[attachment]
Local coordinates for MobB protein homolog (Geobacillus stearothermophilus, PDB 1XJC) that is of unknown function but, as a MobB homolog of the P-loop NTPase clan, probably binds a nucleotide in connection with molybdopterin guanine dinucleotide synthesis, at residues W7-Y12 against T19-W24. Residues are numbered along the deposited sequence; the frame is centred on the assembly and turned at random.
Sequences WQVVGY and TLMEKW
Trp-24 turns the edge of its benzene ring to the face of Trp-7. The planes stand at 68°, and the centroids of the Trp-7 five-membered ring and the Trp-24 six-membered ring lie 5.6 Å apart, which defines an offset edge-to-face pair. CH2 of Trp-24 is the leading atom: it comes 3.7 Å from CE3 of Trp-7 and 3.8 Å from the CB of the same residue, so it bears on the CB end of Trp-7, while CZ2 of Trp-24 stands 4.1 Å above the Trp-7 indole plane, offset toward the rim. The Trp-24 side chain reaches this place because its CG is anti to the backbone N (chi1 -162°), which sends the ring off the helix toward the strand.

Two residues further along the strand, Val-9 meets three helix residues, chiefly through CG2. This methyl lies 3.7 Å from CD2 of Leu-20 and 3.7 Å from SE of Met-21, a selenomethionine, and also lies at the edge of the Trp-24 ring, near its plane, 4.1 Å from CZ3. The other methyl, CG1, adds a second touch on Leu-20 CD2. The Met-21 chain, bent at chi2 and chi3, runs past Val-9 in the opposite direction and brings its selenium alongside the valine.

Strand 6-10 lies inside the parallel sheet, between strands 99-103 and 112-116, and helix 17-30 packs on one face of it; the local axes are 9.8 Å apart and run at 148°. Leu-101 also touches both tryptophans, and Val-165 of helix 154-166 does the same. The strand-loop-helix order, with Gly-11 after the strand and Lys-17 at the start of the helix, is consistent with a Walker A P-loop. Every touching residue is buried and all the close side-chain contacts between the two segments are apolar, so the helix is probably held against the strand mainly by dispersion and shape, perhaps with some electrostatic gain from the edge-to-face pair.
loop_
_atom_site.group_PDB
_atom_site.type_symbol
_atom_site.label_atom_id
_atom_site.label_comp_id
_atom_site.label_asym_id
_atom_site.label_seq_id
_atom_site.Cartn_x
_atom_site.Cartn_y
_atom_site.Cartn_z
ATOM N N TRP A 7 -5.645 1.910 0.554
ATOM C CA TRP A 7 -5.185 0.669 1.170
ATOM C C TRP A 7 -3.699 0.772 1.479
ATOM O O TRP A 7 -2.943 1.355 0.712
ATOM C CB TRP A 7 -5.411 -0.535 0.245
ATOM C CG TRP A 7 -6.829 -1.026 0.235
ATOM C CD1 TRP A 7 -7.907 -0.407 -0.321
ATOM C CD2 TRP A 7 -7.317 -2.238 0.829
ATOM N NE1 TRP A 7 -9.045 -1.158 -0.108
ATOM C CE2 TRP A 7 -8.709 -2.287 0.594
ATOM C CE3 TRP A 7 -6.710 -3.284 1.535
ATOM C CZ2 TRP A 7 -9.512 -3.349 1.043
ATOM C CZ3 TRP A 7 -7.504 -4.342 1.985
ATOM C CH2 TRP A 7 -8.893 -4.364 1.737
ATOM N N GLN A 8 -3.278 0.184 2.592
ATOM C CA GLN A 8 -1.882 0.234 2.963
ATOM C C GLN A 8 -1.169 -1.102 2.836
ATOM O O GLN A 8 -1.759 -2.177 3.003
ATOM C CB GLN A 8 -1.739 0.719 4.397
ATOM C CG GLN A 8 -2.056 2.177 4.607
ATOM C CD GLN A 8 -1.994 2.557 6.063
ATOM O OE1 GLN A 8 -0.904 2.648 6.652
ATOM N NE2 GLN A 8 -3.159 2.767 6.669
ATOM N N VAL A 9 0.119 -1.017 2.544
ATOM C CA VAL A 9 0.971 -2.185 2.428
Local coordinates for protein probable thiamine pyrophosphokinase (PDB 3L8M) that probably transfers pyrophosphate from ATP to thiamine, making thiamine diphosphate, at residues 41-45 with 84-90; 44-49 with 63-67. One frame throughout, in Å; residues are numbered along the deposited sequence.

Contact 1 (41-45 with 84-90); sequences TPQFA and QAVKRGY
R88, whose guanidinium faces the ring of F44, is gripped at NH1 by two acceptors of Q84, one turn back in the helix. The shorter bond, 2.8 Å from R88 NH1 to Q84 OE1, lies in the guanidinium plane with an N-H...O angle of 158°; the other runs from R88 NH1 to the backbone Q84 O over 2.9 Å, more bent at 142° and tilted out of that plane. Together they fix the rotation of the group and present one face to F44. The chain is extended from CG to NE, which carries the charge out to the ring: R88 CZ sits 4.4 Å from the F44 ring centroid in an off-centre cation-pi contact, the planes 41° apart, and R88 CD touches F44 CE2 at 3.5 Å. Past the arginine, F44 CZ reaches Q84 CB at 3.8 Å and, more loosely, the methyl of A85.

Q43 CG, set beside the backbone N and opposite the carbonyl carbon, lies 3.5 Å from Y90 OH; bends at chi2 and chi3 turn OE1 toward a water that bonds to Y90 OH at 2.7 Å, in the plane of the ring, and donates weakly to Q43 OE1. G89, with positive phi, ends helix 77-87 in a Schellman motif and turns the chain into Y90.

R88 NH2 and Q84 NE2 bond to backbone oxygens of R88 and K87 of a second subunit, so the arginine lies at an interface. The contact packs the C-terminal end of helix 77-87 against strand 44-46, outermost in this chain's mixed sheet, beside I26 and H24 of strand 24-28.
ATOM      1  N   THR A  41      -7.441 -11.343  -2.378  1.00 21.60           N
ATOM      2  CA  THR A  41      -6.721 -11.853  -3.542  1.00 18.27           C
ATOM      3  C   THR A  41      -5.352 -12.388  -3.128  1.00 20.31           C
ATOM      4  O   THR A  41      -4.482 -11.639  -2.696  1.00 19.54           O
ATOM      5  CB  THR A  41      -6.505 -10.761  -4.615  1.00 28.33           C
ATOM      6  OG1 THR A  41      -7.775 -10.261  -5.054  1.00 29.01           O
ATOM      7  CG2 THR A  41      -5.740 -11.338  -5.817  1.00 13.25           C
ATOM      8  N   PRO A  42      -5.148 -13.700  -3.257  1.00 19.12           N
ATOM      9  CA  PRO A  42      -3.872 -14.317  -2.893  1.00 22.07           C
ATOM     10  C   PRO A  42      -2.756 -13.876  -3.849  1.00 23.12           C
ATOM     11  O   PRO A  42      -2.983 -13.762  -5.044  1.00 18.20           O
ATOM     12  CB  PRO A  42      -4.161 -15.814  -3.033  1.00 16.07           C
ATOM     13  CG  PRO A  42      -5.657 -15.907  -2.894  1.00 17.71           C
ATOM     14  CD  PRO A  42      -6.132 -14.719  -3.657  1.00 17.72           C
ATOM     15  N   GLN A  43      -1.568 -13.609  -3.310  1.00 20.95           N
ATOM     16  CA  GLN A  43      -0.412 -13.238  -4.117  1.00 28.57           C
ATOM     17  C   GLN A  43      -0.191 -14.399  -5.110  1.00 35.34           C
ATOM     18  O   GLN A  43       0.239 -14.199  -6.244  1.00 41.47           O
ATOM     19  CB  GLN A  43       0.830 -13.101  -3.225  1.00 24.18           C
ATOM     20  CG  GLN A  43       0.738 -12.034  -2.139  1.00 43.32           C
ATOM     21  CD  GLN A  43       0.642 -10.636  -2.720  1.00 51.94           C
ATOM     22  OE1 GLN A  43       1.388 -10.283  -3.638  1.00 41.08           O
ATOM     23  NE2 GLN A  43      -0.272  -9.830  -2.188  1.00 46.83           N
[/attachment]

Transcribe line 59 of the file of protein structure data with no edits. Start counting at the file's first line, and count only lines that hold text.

ATOM     14  CD  PRO A  42      -6.132 -14.719  -3.657  1.00 17.72           C